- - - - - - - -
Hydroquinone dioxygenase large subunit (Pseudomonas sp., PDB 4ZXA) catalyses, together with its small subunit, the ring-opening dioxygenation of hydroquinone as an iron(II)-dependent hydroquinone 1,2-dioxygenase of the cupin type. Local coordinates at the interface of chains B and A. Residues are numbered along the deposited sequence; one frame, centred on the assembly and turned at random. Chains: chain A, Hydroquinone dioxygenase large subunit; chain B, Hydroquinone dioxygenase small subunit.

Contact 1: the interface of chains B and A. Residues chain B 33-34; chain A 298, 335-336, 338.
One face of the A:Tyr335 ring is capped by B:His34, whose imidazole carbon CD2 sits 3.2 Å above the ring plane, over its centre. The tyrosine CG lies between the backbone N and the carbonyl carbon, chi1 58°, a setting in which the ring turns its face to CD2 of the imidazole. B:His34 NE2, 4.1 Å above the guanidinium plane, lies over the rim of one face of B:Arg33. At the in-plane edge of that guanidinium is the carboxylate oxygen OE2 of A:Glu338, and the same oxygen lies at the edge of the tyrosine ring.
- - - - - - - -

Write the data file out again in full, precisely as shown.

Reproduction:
Hydroquinone dioxygenase large subunit (Pseudomonas sp., PDB 4ZXA) catalyses, together with its small subunit, the ring-opening dioxygenation of hydroquinone as an iron(II)-dependent hydroquinone 1,2-dioxygenase of the cupin type. Local coordinates at the interface of chains B and A. Residues are numbered along the deposited sequence; one frame, centred on the assembly and turned at random. Chains: chain A, Hydroquinone dioxygenase large subunit; chain B, Hydroquinone dioxygenase small subunit.

Contact 1: the interface of chains B and A. Residues chain B 33-34; chain A 298, 335-336, 338.
One face of the A:Tyr335 ring is capped by B:His34, whose imidazole carbon CD2 sits 3.2 Å above the ring plane, over its centre. The tyrosine CG lies between the backbone N and the carbonyl carbon, chi1 58°, a setting in which the ring turns its face to CD2 of the imidazole. B:His34 NE2, 4.1 Å above the guanidinium plane, lies over the rim of one face of B:Arg33. At the in-plane edge of that guanidinium is the carboxylate oxygen OE2 of A:Glu338, and the same oxygen lies at the edge of the tyrosine ring.